More U.S. workers say they are dissatisfied with their health insurance benefits and their chances for promotion today than they were before the global economic collapse in 2008, according to the annual Gallup work and education poll.
The findings, from workers surveyed between Aug. 11-14, indicate that the majority of workers are at least “somewhat satisfied” with these aspects of their job, but that fewer than half are “completely satisfied.”
On-the-job stress still tops the annual survey as the aspect of work people are the least positive about overall, like it did last year, with 28 percent of workers saying they are completely satisfied. Workers are the most satisfied with the physical safety conditions of their workplace, with 72 percent completely satisfied.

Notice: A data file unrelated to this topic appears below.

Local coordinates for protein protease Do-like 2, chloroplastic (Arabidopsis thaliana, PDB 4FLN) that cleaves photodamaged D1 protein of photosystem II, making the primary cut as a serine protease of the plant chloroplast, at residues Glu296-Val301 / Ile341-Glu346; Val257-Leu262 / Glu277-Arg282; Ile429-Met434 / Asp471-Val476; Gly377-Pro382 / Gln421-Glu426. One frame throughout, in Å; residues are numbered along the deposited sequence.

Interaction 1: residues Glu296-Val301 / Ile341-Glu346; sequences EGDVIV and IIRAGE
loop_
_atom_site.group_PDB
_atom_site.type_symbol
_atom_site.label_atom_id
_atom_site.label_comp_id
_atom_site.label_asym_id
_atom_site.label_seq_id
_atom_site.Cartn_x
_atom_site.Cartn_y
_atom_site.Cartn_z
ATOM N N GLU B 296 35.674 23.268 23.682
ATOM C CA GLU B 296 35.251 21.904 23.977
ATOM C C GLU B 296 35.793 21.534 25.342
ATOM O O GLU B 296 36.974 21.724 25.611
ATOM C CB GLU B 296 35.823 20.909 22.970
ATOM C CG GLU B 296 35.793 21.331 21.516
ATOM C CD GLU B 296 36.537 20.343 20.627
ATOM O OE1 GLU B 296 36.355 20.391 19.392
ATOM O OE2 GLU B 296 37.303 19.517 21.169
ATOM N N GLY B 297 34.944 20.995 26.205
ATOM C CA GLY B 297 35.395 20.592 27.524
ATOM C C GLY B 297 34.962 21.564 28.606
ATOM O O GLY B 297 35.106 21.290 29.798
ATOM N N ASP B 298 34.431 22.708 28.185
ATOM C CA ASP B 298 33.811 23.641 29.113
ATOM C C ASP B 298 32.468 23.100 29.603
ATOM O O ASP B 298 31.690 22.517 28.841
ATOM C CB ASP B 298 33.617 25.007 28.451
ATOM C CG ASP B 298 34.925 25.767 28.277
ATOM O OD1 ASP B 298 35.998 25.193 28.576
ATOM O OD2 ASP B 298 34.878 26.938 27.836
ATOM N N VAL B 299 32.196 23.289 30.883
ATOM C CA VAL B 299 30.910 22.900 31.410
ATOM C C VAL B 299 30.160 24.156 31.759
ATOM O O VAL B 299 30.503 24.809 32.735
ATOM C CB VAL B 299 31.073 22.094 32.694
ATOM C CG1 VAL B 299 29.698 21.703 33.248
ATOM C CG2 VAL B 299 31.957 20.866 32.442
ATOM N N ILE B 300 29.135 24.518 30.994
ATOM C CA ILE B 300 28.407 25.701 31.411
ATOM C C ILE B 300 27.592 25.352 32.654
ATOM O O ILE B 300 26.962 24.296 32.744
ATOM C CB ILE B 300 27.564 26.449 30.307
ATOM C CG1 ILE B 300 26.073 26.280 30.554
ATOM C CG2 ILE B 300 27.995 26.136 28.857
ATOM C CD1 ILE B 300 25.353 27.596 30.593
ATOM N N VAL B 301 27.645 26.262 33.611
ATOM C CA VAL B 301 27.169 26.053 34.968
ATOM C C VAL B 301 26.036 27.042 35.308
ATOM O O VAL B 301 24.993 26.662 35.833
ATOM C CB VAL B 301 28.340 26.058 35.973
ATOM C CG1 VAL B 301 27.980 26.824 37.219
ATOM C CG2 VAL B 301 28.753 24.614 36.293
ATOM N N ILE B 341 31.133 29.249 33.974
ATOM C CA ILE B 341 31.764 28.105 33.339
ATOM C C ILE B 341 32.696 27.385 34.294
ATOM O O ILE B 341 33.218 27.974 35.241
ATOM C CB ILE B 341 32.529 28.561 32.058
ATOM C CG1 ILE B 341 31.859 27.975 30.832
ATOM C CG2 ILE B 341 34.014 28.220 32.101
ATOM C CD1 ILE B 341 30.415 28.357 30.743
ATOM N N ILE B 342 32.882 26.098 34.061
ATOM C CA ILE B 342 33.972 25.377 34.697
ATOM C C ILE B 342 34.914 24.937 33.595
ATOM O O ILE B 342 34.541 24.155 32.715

Workers tend to be more satisfied with the people they work with and their schedule than they are with what they receive in return. Fewer than half are completely satisfied with the recognition they receive, their chances for promotion, their health insurance benefits, the retirement plan their employer offers, and the amount of money they earn.
Just under half of workers, 49 percent, tell Gallup they are completely satisfied with their job security. But thirty percent of workers, almost an all-time high for the Gallup survey, worry about being laid off in the near future.
Eighty-three percent of workers surveyed said they are satisfied with their jobs overall, compared with 90 percent before the recession, Gallup said.
The survey didn’t ask workers about their level of engagement with their work and workplace, which Gallup research has documented as an even more important measure of productivity and job creation than job satisfaction.
Note: Results are based on nationwide telephone interviews with 489 adults, 18 and older, employed full- or part-time and living in all 50 U.S. states and the District of Columbia. The margin of error is 6 percentage points.